Mile Low Club

This story of a porn star’s rise to respectability could use some class of its own

I hardly know how to describe a pornographic piffle called Elektra Luxx, but the word “abominable” comes to mind. Incoherently written and ineptly directed by somebody called Sebastian Gutierrez without a single scene of professional control, edited with pinking shears, and acted by an impressive cast that seems desperate to keep their Screen Actors Guild insurance and union dues paid while searching for whatever corner of the room the camera has been placed, it’s film of the kind of amateurishness that went out of style with Andy Warhol and his Polaroid.

Luscious Carla Gugino plays the title role, a retired XXX-rated superstar from another decade, before Disney hosed down Times Square. Now she’s pregnant, broke and in trouble with the IRS, teaching sex education in a community center that shares space with a Bible studies class. Years ago, she was the celebrated girlfriend of a rock star who left behind 15 songs about her when he was accidentally killed in an airplane toilet by a flight attendant while exercising his duties as a charter member of the Mile High Club. Now the oversexed stewardess begs Elektra to seduce her shy boyfriend in exchange for the missing rock tunes, but instead this bottle-blonde bimbo mistakenly mounts a detective who is looking for the tapes himself. How Elektra gets her bra on in time to end up a rich and successful best-selling author is not worth repeating.

All of which provides endless fodder for Joseph Gordon-Levitt, hopelessly miscast as Bert Rodriguez, a sex blogger on a website dedicated to authentic sex goddesses of yesteryear “in a world increasingly known for its surgical enhancements and questionable pubic hair styles.” Elektra remains his favorite sex fantasy, and he intersperses gushing wet dreams with film clips from 2 Nymphomaniac Twin Sisters and its famous sequel, 2 Nymphomaniac Twin Sisters 2 (Wetter Than Seattle). As “the Latin world’s numero uno source for breaking sexy news,” the disastrous Gordon-Levitt, as a sort of X-rated host-narrator, looks more embarrassed and out of place than James Franco on the Academy Awards.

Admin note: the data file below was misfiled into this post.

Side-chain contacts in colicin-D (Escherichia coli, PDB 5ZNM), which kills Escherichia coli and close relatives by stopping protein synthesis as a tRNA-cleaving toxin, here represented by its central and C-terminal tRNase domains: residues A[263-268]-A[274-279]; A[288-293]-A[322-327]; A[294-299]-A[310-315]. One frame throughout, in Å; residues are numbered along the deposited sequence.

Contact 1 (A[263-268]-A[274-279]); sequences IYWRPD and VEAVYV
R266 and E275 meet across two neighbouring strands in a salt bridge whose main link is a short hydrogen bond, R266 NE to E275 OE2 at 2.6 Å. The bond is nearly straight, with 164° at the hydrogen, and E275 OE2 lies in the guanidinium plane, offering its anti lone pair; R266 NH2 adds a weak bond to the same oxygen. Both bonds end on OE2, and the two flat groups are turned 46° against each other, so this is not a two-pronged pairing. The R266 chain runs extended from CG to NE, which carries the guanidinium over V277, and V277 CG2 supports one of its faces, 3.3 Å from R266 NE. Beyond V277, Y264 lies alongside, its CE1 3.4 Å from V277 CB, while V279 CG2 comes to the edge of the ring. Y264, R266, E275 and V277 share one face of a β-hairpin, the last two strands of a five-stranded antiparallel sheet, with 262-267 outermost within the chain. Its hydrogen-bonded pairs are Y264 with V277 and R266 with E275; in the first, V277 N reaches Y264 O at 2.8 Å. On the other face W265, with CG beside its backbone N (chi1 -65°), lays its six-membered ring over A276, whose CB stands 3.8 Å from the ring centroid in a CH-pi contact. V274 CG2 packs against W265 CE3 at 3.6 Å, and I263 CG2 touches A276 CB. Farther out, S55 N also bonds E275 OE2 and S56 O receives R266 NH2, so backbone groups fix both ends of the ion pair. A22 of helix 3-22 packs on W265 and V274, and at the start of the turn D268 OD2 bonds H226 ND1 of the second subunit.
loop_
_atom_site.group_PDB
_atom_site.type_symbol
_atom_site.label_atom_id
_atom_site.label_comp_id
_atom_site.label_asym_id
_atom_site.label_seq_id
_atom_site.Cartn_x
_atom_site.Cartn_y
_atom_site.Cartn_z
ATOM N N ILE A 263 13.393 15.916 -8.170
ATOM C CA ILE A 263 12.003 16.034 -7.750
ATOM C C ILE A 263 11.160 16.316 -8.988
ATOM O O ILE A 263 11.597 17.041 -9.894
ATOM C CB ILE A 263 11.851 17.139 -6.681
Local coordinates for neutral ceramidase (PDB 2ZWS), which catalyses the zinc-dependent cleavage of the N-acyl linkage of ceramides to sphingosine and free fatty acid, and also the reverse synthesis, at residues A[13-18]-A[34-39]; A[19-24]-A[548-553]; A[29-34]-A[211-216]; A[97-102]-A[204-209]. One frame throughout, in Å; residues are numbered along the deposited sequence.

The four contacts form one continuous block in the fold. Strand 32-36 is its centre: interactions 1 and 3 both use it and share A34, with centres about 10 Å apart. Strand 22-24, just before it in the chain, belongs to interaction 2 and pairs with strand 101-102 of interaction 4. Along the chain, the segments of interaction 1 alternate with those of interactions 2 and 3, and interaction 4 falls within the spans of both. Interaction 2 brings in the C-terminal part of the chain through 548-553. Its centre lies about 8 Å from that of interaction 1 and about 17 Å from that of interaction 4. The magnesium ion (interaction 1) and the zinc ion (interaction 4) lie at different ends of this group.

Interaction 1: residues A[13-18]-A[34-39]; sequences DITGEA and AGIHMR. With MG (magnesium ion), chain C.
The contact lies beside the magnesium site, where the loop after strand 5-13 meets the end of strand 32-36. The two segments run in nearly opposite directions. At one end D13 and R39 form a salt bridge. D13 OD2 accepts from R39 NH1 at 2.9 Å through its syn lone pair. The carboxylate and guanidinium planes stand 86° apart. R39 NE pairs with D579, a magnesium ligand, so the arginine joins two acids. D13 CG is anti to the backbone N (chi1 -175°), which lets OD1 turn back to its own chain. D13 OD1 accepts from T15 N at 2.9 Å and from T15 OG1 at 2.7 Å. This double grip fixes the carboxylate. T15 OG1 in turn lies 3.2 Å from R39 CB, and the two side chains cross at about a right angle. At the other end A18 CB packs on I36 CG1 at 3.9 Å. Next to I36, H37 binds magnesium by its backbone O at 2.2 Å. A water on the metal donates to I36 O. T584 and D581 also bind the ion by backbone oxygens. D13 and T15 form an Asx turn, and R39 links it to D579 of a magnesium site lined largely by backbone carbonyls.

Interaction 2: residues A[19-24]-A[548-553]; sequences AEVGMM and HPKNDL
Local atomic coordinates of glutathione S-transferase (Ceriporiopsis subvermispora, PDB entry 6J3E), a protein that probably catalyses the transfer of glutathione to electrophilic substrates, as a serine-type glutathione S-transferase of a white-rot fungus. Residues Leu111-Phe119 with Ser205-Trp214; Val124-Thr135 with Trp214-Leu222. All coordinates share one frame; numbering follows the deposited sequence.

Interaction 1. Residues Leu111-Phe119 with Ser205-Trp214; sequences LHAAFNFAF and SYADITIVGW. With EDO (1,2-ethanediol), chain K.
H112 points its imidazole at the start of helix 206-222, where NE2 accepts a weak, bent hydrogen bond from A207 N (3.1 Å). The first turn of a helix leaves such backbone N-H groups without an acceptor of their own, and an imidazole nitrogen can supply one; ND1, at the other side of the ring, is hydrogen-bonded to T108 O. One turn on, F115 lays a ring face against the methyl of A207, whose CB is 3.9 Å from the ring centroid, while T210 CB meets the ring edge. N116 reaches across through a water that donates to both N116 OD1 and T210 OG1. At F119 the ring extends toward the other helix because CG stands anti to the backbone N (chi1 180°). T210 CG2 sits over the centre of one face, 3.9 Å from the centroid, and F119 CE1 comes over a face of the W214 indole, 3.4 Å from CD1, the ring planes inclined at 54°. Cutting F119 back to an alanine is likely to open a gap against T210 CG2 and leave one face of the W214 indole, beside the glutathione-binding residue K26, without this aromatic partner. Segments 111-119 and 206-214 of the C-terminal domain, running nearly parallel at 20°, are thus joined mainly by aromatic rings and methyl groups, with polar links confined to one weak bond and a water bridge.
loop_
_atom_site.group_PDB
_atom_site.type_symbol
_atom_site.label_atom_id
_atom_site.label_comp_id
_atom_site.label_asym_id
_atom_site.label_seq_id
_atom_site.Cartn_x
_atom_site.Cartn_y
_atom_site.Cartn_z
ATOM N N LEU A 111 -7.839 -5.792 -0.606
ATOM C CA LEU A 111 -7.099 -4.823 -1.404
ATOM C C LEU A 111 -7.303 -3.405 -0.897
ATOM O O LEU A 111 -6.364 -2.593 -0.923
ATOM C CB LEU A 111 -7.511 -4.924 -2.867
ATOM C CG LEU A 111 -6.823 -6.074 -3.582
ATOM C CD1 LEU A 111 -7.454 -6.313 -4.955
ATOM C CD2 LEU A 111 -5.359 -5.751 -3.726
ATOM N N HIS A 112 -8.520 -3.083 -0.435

In the worst decision of her career, Gugino shows a lot of skin and is forced to say unspeakable lines such as, “When we’re not in love we’re miserable wishing we were in love, and when we are in love we’re miserable that love isn’t enough.” This is tragic, because this girl can really act. It’s hard to believe she’s the same actress who devastated Broadway in 2004 playing the lead in a revival of Arthur Miller’s After the Fall.

Among the other bona fide fiascos who find themselves dangerously close to cauterizing their careers you’ll find Justin Kirk, Kathleen Quinlan, Timothy Olyphant as a tough detective named Dellwood Butterworth and Vincent Kartheiser, the obnoxious junior exec from Mad Men, who prances around naked, replete with beard, long hair and a body that should be forbidden by contract to ever do nude scenes. Julianne Moore makes an unbilled guest appearance as the Virgin Mary. “Ask me anything.” “Anything?” “As long as it isn’t the capital of South Dakota.”

Despite the potential for comedy, Elektra Luxx is trash—cheesily photographed, moronically directed and lacking every pretense to social significance. My guess is it’s supposed to be some kind of lurid send-up of soft-core porn aimed at the people who like movies by the Farrelly Brothers and Judd Apatow, but it isn’t clever enough to be even momentarily diverting, and it’s about as sexy as oatmeal. I shudder to shed light on any deeper, more philosophical reason why this movie is named after a vacuum cleaner. Think about it.